Our Lady of Angels was founded in 1928. The school, a four-story building, held classes for students between pre-K and eighth grade. The school’s main entrance on Claflin Avenue is modest, lacking any fancy signs. Its gym was used as a physical education room for students, a ballroom for parties organized by the church and, occasionally, an improvised church for the younger children attending Saturday school.
The administrators of Our Lady of Angels are not alone. In a press release distributed last January, the Archdiocese of New York named 26 catholic elementary schools at risk of being closed. Out of those, only four will remain open next year. These schools were reviewed using new standards in order to “assure a vibrant future for Catholic education in the Archdiocese of New York,” the Archdiocese said in the release.
The schools “at risk” were given a chance to stop the decision but needed to come up with an effective financial plan . Seven of them are located in the Bronx.
To Pastor Thomas Lynch, losing the school is not a reason to be upset. Instead, he said that he feels proud of the support the school received from its community. The Archdiocese had required the school raise $1 million in order to support itself for five years without the need of the Archdiocese’s financial aid. The church managed to raise $231,000, less than a year’s expenses.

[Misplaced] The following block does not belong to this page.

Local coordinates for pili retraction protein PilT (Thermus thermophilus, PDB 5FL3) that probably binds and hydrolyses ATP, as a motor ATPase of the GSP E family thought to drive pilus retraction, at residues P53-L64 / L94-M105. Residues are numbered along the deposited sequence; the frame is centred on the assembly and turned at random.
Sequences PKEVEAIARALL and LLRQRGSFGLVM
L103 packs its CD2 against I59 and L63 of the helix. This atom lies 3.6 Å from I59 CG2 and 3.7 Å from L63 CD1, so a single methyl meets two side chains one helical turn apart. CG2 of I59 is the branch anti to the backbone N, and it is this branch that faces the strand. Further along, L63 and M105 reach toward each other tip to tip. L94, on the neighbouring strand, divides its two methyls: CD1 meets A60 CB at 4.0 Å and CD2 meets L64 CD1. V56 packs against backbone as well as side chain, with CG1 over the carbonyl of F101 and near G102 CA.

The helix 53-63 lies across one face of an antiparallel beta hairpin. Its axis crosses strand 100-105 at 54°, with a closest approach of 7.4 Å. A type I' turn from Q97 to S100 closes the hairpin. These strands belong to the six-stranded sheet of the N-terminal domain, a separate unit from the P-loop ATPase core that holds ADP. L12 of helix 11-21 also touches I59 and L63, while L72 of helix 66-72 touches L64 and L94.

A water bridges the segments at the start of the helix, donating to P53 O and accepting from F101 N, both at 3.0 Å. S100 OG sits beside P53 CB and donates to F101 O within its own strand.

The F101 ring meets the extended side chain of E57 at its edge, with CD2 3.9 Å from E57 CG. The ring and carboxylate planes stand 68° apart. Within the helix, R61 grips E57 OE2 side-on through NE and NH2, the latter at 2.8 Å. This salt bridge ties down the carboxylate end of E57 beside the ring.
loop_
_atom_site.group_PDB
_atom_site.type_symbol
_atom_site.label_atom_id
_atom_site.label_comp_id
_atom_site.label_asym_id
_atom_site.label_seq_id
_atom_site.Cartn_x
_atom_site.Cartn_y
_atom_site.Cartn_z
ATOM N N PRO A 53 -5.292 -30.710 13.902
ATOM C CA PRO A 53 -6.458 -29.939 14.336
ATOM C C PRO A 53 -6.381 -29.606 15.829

“We tried our best, but it was not enough to stay alive even for a year,” said Father Lynch. He said the school raised about $31,000 in three weeks, an anonymous donation of $10,000, and many pledges from the neighborhood. The money donated will be used for the parish’s expenses.
Born and raised in the Bronx, Father Lynch has been the pastor of Our Lady of Angel for six years. He was a priest at the Church of the Holy Family in Castle Hill, and taught in seminary for eight and a half years. He lived in Bolivia for a year to study Spanish, then returned to the Bronx.
Father Lynch recalled first hearing about the school being “at risk” last November. The school, along with the others in the same area, fell under the jurisdiction of a region board. Our Lady of Angels church appealed to the regional board right away. In fact, Father Lynch said the board congratulated them for taking action faster than any of the other four schools.